The best scenes of this episode were the scene where Bo and Mack get caught in the middle of a firefight, and then go to see Byron, who shows them what it would be like to be in the middle of the battle. This is an action that is analogous to what the show is doing for the audience, putting us in a different world, with higher stakes, making us wonder what we would do if we were in this position.

The other moment that bothered me was when he had the two of them accept Lochley. I found it odd that he would throw in a jab about Ivanova leaving for more money, from reading the online reaction at the time, I don’t think you’d want to bring that back up, particularly if your goal is to get the audience behind Lochley.

I’m actually going to come out in favor of Lochley. My major issue with Ivanova was that in the later years, she just became Sheridan’s echo. In the same way that Garibaldi’s dissent kept things interesting last year, Lochley’s outsider status raises tension within the station. You wouldn’t have a situation like the conflict with Psi Corps in ‘Relations’ if Ivanova was commander of the station.

I feel like having Lochley be Sheridan’s former wife is an unnecessary twist, the sort of cheap revelation that raises the stakes in their relationship without really earning it. It’s a suprising revelation, but it doesn’t really affect me because their relationship doesn’t seem particularly influenced by what they had. I don’t think I’d have any problem if they had just been in a relationship before, but having them married is the ultimate TV cliché to raise the stakes in a relationship. I also fear that it will pave the way for Lochley to become too friendly to Sheridan, removing tension from the station. I think JMS so firmly believes in Sheridan’s ideals, he’d be reluctant to have a character we’re meant to like who didn’t agree with him.

I’m still a bit frustrated by Garibaldi’s total return to Sheridan’s side. I think there should have been a deeper discussion of what went on between them. That said, I love his new incarnation as a Batman like detective. He has no scruples, doing whatever needs to be done to get the job done. The best moment for him is when he sees Bester and everything that happened comes rushing back.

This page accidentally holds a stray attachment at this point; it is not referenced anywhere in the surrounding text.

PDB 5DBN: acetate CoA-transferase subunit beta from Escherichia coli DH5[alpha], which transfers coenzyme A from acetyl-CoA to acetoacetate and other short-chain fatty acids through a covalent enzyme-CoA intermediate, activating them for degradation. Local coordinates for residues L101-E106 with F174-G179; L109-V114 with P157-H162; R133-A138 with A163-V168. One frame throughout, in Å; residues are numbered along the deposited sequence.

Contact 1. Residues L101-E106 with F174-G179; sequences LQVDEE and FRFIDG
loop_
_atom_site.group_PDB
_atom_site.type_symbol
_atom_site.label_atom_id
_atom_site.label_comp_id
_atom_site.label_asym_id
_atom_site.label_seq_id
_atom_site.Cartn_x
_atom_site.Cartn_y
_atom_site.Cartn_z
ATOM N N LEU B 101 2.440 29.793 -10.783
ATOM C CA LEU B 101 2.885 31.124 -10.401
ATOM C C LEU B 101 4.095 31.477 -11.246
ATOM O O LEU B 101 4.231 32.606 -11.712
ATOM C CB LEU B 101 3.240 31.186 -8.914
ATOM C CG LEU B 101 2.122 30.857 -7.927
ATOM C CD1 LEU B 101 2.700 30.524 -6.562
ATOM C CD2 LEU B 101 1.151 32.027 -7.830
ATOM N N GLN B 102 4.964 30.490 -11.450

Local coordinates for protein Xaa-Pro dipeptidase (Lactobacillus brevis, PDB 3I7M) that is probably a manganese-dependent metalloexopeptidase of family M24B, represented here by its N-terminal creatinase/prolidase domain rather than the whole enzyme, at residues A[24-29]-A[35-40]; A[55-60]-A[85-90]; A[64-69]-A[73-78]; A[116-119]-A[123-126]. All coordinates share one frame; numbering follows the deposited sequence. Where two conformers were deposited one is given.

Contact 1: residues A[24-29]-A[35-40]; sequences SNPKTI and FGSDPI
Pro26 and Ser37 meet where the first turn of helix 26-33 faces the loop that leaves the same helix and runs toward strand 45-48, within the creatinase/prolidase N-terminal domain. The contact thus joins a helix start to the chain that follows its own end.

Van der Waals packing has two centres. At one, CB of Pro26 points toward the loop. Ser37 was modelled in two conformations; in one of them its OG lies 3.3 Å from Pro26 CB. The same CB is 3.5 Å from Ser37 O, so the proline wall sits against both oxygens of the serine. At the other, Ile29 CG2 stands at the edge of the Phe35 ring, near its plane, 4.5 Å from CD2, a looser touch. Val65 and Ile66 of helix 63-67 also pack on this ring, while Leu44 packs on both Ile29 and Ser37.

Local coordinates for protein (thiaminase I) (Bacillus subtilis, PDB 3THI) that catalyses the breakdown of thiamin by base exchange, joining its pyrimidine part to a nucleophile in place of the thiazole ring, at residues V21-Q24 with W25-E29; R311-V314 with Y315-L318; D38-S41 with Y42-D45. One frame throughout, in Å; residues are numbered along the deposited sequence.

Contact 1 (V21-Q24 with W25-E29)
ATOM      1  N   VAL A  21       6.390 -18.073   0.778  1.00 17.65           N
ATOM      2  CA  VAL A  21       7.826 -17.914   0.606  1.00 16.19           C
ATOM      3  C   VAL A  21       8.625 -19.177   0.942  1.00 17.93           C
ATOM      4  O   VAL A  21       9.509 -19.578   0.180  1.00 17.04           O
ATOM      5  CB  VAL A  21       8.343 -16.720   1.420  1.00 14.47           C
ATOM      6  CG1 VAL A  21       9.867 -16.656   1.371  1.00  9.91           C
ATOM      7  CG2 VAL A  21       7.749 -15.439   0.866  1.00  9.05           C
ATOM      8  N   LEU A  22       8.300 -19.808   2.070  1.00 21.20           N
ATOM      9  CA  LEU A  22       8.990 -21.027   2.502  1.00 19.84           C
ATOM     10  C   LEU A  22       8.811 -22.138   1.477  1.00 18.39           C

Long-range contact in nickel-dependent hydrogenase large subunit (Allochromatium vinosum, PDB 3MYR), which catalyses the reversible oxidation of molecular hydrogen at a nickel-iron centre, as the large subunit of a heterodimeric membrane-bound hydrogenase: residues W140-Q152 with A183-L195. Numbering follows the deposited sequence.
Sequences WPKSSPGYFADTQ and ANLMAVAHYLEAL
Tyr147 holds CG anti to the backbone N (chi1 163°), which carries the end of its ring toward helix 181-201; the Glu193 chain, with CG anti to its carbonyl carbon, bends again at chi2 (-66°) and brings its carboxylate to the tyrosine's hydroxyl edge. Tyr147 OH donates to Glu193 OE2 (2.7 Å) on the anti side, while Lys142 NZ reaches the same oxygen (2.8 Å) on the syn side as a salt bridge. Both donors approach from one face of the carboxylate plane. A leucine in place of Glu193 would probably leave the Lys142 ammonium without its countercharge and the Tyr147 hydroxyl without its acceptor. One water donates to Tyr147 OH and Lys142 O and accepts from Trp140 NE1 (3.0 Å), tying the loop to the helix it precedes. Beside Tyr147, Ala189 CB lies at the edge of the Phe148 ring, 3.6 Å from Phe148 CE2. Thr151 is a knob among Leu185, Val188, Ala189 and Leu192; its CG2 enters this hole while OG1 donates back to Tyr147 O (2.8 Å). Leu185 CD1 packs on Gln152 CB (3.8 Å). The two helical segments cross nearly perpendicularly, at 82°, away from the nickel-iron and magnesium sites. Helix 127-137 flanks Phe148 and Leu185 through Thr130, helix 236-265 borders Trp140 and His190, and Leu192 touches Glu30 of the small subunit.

‘Learning Curve’ was pretty much a dud. The story about the ranger was an example of a standalone that doesn’t work. I didn’t care much about the characters and the episode was too dependent on them. The storylines centered on the Minbari don’t usually work for me, and this was no exception. I think the makeup makes it tough to understand the characters. We can understand Lennier because he’s been around so long, but it’s tougher to understand these random new characters.

The stuff with Londo and G’Kar in these episodes was fun, particularly the revelation that G’Kar will be serving as Londo’s bodyguard. I’d imagine we’ll get some painful stuff later in the season, as Londo is gradually taken over by the keeper, and drifts away from his new friend. The downside of that plot is that it’s going to take the two best characters away from the station. Londo’s speech about leaving Babylon 5 is the start of what will presumably be a lot of introspection about the end of the station.

I’m really liking where the show is right now. The telepath colony plot is fantastic, and I’m eager to see Lyta go deeper into their world. Not every episode is working, but there’s enough good stuff here that I’m getting a strong feeling of forward momentum, only this time it’s more about character growth than narrative progression.


crossoverman said...

To the Minbari, three is sacred. Now we have met Sheridan's three wives: Anna (worker), Lochley (warrior) and Delenn (religious). JMS misses nothing!